DDS-Java 1.0b2 FTF Avatar
  1. OMG Issue

DDSJAVA — API Should Avoid Side-Effects, e.g. Remove Bucket Accessors

  • Key: DDSJAVA-35
  • Legacy Issue Number: 16587
  • Status: closed  
  • Source: ADLINK Advanced Technology Office ( Angelo Corsaro)
  • Summary:

    Description
    ----------------
    The DDS-PSM-Java provides bucket accessors that allow to "return" an object
    by "filling" a method parameter.

    As an example, for a property Foo there would be a method:

    Foo f = // some foo
    x.getFoo(f)

    The rationale for this API is to avoid a defensive copy of Foo each time it is accessed.
    However the cost of this "optimization" is an API that has side-effects everywhere,
    with all the nasty implications of side-effects.

    Resolution
    ---------------
    The solution suggested to avoid bucket accessors and thus side-effects is to
    rely as much as possible on immutable objects (e.g. value-types). This ensures
    that (1) defensive copies are unnecessary since the attribute returned is immutable,
    and (2) new objects are created when new values are required.

    If properly designed (as shown on an issue posted on QoS and Policies) this approach
    not only leads to a simpler and safer API, but it also leads to actually save memory in most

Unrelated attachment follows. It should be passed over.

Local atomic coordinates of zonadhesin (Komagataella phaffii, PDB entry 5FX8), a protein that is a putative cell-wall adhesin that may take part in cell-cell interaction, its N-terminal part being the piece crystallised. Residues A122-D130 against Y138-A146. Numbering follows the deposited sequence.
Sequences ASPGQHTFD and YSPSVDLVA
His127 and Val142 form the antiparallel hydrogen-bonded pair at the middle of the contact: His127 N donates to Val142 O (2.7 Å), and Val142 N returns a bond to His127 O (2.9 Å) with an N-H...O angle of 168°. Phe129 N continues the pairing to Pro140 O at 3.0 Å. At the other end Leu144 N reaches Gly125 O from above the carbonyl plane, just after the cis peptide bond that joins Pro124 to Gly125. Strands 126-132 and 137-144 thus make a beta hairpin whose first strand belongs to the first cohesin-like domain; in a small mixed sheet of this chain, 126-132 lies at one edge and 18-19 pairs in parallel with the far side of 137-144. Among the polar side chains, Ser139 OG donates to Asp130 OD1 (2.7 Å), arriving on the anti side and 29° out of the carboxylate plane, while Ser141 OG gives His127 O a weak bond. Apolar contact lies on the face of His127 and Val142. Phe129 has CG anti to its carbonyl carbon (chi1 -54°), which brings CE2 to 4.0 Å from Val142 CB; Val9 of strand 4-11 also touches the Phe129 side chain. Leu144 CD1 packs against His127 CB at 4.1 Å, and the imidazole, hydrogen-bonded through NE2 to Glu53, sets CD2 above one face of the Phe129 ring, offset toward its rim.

of the cases.

    The only case where the suggested approach has a cost is when a property changes
    very often. However, in many of these cases (often found in loops) the new JDK7
    escape analysis will help greatly help in dealing with the potential garbage as it
    will allocate these short-lived objects on the stack.

  • Reported: DDS-Java 1.0b1 — Tue, 11 Oct 2011 04:00 GMT
  • Disposition: Resolved — DDS-Java 1.0b2
  • Disposition Summary:

    Proposed Resolution:
    The solution suggested to avoid bucket accessors and thus side-effects is to rely as much as possible on immutable objects (e.g. value-types). This ensures that (1) defensive copies are unnecessary since the attribute returned is immutable, and (2) new objects are created when new values are required.
    If properly designed (as shown on an issue posted on QoS and Policies) this approach not only leads to a simpler and safer API, but it also leads to actually save memory in most of the cases.
    The only case where the suggested approach has a cost is when a property changes very often. However, in many of these cases (often found in loops) the new JDK7 escape analysis will help greatly help in dealing with the potential garbage as it will allocate these short-lived objects on the stack.

  • Updated: Fri, 6 Mar 2015 20:58 GMT